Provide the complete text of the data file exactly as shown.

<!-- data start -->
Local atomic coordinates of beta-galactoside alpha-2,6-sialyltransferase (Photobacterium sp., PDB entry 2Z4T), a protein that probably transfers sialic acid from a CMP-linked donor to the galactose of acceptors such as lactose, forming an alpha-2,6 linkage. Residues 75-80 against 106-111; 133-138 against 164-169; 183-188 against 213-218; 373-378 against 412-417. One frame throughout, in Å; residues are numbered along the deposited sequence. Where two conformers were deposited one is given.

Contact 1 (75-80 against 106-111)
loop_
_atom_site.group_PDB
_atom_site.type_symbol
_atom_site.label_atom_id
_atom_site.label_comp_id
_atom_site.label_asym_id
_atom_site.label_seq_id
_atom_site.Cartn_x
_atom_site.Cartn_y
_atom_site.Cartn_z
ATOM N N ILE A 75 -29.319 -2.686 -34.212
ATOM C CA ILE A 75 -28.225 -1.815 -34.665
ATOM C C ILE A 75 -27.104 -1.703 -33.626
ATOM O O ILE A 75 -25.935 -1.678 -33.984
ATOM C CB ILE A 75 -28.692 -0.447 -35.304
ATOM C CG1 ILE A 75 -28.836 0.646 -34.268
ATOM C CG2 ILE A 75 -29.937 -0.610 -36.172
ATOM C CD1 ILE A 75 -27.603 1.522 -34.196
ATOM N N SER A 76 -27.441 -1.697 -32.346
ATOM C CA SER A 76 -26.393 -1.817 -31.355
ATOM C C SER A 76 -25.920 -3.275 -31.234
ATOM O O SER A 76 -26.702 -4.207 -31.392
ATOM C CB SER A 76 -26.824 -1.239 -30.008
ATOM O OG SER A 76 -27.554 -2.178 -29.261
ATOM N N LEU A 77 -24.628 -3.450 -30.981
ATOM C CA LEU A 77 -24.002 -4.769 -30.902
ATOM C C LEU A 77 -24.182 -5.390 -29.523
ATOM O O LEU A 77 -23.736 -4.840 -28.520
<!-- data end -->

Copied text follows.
Local atomic coordinates of beta-galactoside alpha-2,6-sialyltransferase (Photobacterium sp., PDB entry 2Z4T), a protein that probably transfers sialic acid from a CMP-linked donor to the galactose of acceptors such as lactose, forming an alpha-2,6 linkage. Residues 75-80 against 106-111; 133-138 against 164-169; 183-188 against 213-218; 373-378 against 412-417. One frame throughout, in Å; residues are numbered along the deposited sequence. Where two conformers were deposited one is given.

Contact 1 (75-80 against 106-111)
loop_
_atom_site.group_PDB
_atom_site.type_symbol
_atom_site.label_atom_id
_atom_site.label_comp_id
_atom_site.label_asym_id
_atom_site.label_seq_id
_atom_site.Cartn_x
_atom_site.Cartn_y
_atom_site.Cartn_z
ATOM N N ILE A 75 -29.319 -2.686 -34.212
ATOM C CA ILE A 75 -28.225 -1.815 -34.665
ATOM C C ILE A 75 -27.104 -1.703 -33.626
ATOM O O ILE A 75 -25.935 -1.678 -33.984
ATOM C CB ILE A 75 -28.692 -0.447 -35.304
ATOM C CG1 ILE A 75 -28.836 0.646 -34.268
ATOM C CG2 ILE A 75 -29.937 -0.610 -36.172
ATOM C CD1 ILE A 75 -27.603 1.522 -34.196
ATOM N N SER A 76 -27.441 -1.697 -32.346
ATOM C CA SER A 76 -26.393 -1.817 -31.355
ATOM C C SER A 76 -25.920 -3.275 -31.234
ATOM O O SER A 76 -26.702 -4.207 -31.392
ATOM C CB SER A 76 -26.824 -1.239 -30.008
ATOM O OG SER A 76 -27.554 -2.178 -29.261
ATOM N N LEU A 77 -24.628 -3.450 -30.981
ATOM C CA LEU A 77 -24.002 -4.769 -30.902
ATOM C C LEU A 77 -24.182 -5.390 -29.523
ATOM O O LEU A 77 -23.736 -4.840 -28.520